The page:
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Topical Steroid, Antibiotic May Help Vulvar Vestibulitis.

SEATTLE -- Seventeen of 23 women with vulvar vestibulitis resolved tenderness and pain by alternately massaging in a topical corticosteroid and a topical antibiotic in a retrospective study.

The 74% response rate in this small study was equal to or better than response rates published for more invasive treatments, so this conservative approach deserves further study, Dr. Cherilyn A. White said at a meeting of the Society of Teachers of Family Medicine.

Dr. White of the Guthrie Clinic, Sayre, Pa., reviewed the charts of patients treated for vulvar vestibulitis by Dr. Barbara L. Wiseman, also of the clinic. Dr. Wiseman devised the combination therapy after anecdotally noting that either topical agent alone didn't help.

Dr. Wiseman instructed patients to apply a topical agent by massage to the tender points noted on physical examination, alternating 0.25% desoximetasone (Topicort) with one of two topical antibiotics, for at least six applications per day. After 1 week, they were to try to have intercourse using lubricants. Patients were seen for follow-up 2 weeks after initiating therapy.

For the topical antibiotic, Dr. Wiseman prescribed either 2.5% mupirocin (Bactroban) or erythromycin ophthalmic ointment at the initial visit. If a patient still had pain on intercourse after 2 weeks, Dr. Wiseman reviewed the technique for massaging in the topical agents; if the patient was applying them correctly, she switched to the other antibiotic. The choice of antibiotic did not appear to affect response rates, she reported.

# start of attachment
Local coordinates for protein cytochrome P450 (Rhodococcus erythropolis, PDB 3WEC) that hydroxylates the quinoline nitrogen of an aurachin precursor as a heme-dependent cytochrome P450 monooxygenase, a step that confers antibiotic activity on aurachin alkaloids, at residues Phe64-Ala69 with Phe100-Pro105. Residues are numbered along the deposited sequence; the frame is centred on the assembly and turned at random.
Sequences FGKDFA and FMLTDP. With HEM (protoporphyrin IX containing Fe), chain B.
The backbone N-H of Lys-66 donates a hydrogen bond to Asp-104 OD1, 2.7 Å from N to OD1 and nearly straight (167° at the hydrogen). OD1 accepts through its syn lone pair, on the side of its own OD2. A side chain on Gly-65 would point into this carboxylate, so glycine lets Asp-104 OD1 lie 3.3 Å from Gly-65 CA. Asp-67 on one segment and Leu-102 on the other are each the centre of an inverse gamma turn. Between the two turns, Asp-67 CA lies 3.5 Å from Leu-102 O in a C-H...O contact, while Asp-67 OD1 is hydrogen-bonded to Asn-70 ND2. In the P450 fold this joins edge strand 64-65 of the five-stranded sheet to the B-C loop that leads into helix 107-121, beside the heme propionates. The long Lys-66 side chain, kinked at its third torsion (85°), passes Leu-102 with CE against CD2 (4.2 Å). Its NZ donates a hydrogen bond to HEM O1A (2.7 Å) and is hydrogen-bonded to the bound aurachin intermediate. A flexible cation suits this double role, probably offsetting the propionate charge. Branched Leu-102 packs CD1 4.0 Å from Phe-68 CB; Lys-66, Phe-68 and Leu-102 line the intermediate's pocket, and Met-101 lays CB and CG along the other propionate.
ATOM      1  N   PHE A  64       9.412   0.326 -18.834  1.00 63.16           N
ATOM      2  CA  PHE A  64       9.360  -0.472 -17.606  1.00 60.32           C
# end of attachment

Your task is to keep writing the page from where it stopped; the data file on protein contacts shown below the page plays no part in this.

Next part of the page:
Seven patients reported a recurrence of vulvar vestibulitis within 3 months after treatment. A repeat course relieved symptoms in all seven.

The success rate in this preliminary trial compares favorably with resolution of symptoms after cryotherapy (48%), perineoplasty (56%-80%), laser biopsy (7%-63%), and other invasive treatments used in previous studies, she said.

Dr. John W. Ely of the University of Iowa, Iowa City, said in his commentary on the study that he was astounded recently when he searched the literature to find a treatment for a patient with vulvar vestibulitis. "I just couldn't believe the invasive things that are suggested for this," he said.

Dr. Ely wondered which part of the regimen used in the study was beneficial: the corticosteroid, the antibiotic, the massage, or the physician's interest.

"I'm sure the massage had something to do with it--having [patients] actively doing something to help themselves," Dr. White said. She speculated that the three treatments--the two topical agents and massage application--worked synergistically.

The massage application used a circular motion, pursued to the point of discomfort but not pain. Dr. White described the technique using the soft tissue between the fingers on a hand as an example. "That's kind of what the tissue of the introitus feels like," she explained.

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Publication:Family Practice News
Article Type:Brief Article
Geographic Code:1USA
Date:Jun 15, 1999
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